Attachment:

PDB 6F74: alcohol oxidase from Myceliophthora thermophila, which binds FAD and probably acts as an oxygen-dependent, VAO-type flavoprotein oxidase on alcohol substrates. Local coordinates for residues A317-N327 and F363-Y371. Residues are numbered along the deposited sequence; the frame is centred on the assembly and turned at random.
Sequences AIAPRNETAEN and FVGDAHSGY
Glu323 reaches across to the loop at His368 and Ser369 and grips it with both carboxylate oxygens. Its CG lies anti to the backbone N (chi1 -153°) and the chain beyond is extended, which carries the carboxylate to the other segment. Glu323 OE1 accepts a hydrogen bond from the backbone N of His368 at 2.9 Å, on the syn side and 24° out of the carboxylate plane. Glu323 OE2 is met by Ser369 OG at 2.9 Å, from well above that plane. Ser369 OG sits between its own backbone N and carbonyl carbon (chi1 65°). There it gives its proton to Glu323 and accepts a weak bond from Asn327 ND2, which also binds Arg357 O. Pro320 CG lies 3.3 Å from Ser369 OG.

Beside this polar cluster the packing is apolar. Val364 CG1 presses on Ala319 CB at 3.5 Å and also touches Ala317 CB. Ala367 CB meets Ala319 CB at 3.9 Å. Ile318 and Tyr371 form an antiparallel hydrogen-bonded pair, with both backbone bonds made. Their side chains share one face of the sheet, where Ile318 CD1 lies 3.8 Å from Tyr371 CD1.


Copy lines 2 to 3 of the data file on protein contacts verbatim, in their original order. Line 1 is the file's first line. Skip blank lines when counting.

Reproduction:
Sequences AIAPRNETAEN and FVGDAHSGY
Glu323 reaches across to the loop at His368 and Ser369 and grips it with both carboxylate oxygens. Its CG lies anti to the backbone N (chi1 -153°) and the chain beyond is extended, which carries the carboxylate to the other segment. Glu323 OE1 accepts a hydrogen bond from the backbone N of His368 at 2.9 Å, on the syn side and 24° out of the carboxylate plane. Glu323 OE2 is met by Ser369 OG at 2.9 Å, from well above that plane. Ser369 OG sits between its own backbone N and carbonyl carbon (chi1 65°). There it gives its proton to Glu323 and accepts a weak bond from Asn327 ND2, which also binds Arg357 O. Pro320 CG lies 3.3 Å from Ser369 OG.